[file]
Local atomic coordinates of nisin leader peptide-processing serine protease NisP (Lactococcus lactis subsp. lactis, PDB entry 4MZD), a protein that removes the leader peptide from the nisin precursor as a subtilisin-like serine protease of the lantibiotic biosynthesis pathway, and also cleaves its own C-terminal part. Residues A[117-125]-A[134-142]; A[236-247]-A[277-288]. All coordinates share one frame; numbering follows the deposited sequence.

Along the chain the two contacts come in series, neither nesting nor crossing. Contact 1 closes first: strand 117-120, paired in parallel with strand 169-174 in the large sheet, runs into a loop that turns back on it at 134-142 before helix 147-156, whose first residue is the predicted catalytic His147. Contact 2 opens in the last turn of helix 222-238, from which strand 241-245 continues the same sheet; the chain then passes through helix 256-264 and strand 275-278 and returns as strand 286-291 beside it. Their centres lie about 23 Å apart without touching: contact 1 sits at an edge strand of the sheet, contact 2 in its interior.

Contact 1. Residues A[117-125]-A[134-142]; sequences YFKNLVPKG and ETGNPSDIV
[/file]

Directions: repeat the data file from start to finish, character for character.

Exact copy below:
Local atomic coordinates of nisin leader peptide-processing serine protease NisP (Lactococcus lactis subsp. lactis, PDB entry 4MZD), a protein that removes the leader peptide from the nisin precursor as a subtilisin-like serine protease of the lantibiotic biosynthesis pathway, and also cleaves its own C-terminal part. Residues A[117-125]-A[134-142]; A[236-247]-A[277-288]. All coordinates share one frame; numbering follows the deposited sequence.

Along the chain the two contacts come in series, neither nesting nor crossing. Contact 1 closes first: strand 117-120, paired in parallel with strand 169-174 in the large sheet, runs into a loop that turns back on it at 134-142 before helix 147-156, whose first residue is the predicted catalytic His147. Contact 2 opens in the last turn of helix 222-238, from which strand 241-245 continues the same sheet; the chain then passes through helix 256-264 and strand 275-278 and returns as strand 286-291 beside it. Their centres lie about 23 Å apart without touching: contact 1 sits at an edge strand of the sheet, contact 2 in its interior.

Contact 1. Residues A[117-125]-A[134-142]; sequences YFKNLVPKG and ETGNPSDIV